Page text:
THE SUV craze continues to sweep the country, with the school run now dominated by massive 4X4’s tackling high curbs as though they were Everest.
So what do you do if your neighbour has one-upped you in the offroad arms race with an even bigger, meaner, tougher 4X4? Well, if you rock up with one of these dogs that’ll be pretty much argument over – high curbs and speed bumps, here we come.
With a face only a mother could love, the Mercedes-Benz Unimog has been beating mountains, deserts and jungles into submission since the late 1940s. Even its name has a charming menace about it – ‘Unimog’ is an acronym for UNIversal-MOtor-Gerät, Gerät meaning device or machine in German.
With permanent four-wheel drive, comically high ground clearance, a flexible chassis designed to help extreme wheel articulation and a high cab that provides incredible visibility, a stuck Unimog is as unlikely a scene as a humble Donald Trump. Did we mention the 24 forward and 22 reverse gears?
In fact, Unimogs are so unstoppable that they’ve been the support vehicle of choice for one of the worlds toughest motor sport events, the Paris-Dakar rally (now the Dakar Rally). Features that help it deal with desert conditions include the ability to deflate tyres for running across sand, and then reinflate them all from the comfort of the cabin.
Another neat feature for us Brits is the ability to convert a ‘Mog from left to right hand drive in just a few minutes.
When you think ‘Lamborghini’ the image that probably comes to mind is something impossibly low, outrageously styled, ear-splittingly loud and slightly embarrassing to be seen in. Well, to be fair to the LM002, it qualifies as a Lamborghini in all those respects except the ‘impossibly low’ bit.
The LM002 first broke cover in 1986 and quickly earned the nickname ‘Rambo Lambo’. Borrowing its 438bhp V12 engine from the Lamborghini Countach supercar, the big Lambo lurched to 60mph in just 7.7secs – that’s fast for anything in the day, much less something weighing over 6700 lbs. It topped out at 118mph and averaged just 8mpg.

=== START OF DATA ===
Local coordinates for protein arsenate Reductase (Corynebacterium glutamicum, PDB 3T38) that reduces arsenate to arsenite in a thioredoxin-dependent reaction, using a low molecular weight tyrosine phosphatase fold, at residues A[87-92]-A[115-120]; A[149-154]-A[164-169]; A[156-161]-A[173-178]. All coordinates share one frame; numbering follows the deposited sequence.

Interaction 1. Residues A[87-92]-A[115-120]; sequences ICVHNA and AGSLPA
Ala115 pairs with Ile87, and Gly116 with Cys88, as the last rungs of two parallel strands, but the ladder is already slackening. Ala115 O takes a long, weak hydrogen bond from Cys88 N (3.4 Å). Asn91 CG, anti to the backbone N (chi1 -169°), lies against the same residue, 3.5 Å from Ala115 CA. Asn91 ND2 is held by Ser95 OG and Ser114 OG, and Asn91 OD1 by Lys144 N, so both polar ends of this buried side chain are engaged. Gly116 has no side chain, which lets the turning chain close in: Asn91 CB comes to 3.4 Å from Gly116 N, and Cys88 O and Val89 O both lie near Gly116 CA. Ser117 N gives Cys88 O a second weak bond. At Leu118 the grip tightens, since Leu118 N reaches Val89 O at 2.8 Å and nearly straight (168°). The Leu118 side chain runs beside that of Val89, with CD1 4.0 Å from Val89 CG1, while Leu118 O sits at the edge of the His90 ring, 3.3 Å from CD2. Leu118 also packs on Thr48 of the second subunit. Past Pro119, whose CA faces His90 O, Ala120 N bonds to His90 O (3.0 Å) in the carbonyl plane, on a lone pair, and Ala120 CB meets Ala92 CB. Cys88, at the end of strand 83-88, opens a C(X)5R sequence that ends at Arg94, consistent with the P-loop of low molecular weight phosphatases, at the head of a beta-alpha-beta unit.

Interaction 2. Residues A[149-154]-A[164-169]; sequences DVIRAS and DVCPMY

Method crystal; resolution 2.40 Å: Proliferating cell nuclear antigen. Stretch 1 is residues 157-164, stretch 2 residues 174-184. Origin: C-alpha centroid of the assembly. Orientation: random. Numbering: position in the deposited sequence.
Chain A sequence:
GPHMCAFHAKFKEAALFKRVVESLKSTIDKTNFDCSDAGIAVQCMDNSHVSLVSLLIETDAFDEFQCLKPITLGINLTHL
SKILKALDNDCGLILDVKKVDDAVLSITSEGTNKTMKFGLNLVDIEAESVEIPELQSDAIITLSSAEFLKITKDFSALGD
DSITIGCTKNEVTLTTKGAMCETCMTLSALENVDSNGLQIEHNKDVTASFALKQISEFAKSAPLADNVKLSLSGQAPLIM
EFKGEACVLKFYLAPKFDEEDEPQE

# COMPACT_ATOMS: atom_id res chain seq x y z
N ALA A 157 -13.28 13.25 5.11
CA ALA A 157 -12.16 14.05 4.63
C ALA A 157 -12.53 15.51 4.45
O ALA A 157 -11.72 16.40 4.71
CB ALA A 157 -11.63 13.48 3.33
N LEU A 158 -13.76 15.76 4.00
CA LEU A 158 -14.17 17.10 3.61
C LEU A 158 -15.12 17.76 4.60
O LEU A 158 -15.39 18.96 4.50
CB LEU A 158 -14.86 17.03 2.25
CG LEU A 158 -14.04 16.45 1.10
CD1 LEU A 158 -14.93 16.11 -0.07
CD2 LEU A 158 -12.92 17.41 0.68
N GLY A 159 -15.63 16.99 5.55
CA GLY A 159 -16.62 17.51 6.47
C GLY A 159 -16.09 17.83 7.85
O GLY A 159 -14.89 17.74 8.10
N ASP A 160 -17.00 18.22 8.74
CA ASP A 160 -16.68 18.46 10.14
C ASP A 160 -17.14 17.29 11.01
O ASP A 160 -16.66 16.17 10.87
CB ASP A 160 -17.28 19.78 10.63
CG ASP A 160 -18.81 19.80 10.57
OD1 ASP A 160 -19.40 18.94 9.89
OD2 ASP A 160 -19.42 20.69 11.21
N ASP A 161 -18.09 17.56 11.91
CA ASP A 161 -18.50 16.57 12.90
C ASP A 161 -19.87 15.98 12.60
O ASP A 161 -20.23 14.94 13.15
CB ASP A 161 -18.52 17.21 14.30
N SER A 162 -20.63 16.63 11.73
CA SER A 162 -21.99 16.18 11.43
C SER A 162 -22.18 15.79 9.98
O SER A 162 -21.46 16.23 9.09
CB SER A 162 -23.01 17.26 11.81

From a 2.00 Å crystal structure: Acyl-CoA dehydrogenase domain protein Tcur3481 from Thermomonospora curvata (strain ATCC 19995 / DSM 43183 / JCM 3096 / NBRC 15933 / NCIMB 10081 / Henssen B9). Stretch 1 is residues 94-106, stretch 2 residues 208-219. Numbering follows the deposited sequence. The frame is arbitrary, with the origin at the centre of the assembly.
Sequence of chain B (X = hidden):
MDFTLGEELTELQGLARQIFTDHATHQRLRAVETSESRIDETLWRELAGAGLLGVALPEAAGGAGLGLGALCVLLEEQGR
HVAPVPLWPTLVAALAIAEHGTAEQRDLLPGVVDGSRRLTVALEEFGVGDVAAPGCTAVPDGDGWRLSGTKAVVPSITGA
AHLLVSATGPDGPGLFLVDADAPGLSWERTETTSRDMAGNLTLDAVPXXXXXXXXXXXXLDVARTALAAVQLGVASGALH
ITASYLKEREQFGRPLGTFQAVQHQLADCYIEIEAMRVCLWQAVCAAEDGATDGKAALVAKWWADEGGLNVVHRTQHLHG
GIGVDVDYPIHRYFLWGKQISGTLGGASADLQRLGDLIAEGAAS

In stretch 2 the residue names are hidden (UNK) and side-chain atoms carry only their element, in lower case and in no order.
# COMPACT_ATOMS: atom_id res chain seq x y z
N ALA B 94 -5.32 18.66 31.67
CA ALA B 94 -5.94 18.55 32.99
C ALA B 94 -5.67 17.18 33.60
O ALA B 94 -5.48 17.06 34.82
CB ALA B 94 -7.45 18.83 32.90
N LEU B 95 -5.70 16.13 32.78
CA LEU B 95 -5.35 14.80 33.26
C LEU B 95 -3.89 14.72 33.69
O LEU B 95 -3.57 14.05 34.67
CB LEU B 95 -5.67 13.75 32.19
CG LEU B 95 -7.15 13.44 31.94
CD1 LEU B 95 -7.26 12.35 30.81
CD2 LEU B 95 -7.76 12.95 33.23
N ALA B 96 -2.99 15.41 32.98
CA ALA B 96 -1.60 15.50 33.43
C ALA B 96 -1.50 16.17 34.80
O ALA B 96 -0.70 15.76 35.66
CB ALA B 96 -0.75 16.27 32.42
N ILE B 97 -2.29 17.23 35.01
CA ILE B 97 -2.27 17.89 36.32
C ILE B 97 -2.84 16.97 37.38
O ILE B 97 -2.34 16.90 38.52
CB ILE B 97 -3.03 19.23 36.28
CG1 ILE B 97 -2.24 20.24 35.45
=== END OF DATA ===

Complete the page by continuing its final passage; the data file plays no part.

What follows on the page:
Production ended in 1993 and in many ways, the LM002 was way ahead of its time. In 1986, the idea of a premium brand producing a massive offroader was quite radical – today we’ve got giant SUVs from premium players like Bentley, Porsche and beyond. And yes, even Lamborghini is back in the game with its upcoming Urus SUV, rumoured to hit showrooms in 2018
Mercedes-Benz G 63 AMG 6X6 Brabus 700
It turns out that the ultimate four-wheel-drive is actually a six-wheel-drive. And that’s just where the outrageous numbers begin for this 6X6 Brabus 700.
Tuning company Brabus takes the regular G63 AMG 5.5-litre 536bhp twin-turbo V8 engine, which it plainly regards as underpowered, and fits bigger turbos to boost power to a towering 690bhp. That’s enough oomph to propel this near 4,000kg monster to 62mph in just 4.4secs. So that Porsche 911 Carrera 2 idling beside you at the lights won’t even see which way the Brabus went.
And the 6X6 isn’t just some tuner’s idea of an amusing modification – the original 6X6 Merc was commissioned by the Australian army and is equipped with quite serious off-road kit. That includes locking differential on each axle and, as with the Unimog, the ability to inflate or deflate tyres from inside the cabin.
The price of entry to this rather exclusive club is £470,000.
Ford F-150 SVT RaptorTRAX
If there is a cooler way to cross a snowy landscape at speed, we’ve not seen it. The RaptorTRAX is Ken Block’s creation; the demon rally driver and entrepreneur extraordinaire is also quite a snowboard enthusiast, and he fancied a faster way up the hills. So Block took a stock 6.2-litre Ford Raptor V8 and bolted on a Whipple supercharger, which bumped the engine’s output up to 641bhp.
Then Block installed a set of tank-tread-like items from a company called Mattracks. Each one of these tracks weighs about 350lbs, so the suspension has been massively uprated to cope, too.
The results are hilarious, as you can see in the video above. Block says that his RaptorTRAX is much quicker than the snowcats that are usually used to get snowboarders to outback skiing spots. And, as he also points out, it’s a lot cheaper than a helicopter.
Not to be confused with the much more conventional Hummer H2, the H1 is the real deal, a very barely civilized version of the military-grade High Mobility Multipurpose Wheeled Vehicle, or Humvee, that gained fame in the first Gulf War.
Encouraged by celeb fans like Arnold Schwarzenegger, the makers of the military spec version introduced a Humvee that Joe Public could buy, called simply the Hummer H1. Environmentalists absolutely loathed it, while men with masculinity issues couldn’t get enough.
To be fair to the big old lump, it really was built to go anywhere. With a huge 16-inches of ground clearance and virtually no front or rear overhang, the H1 could climb over 22-inch obstacles, tackle 60-degree inclines and wade in nearly three feet of water. But even in America, the Hummer’s outrageous size and weight – over 7000lbs and well over seven feet wide – were problematic. Production ended in 2006.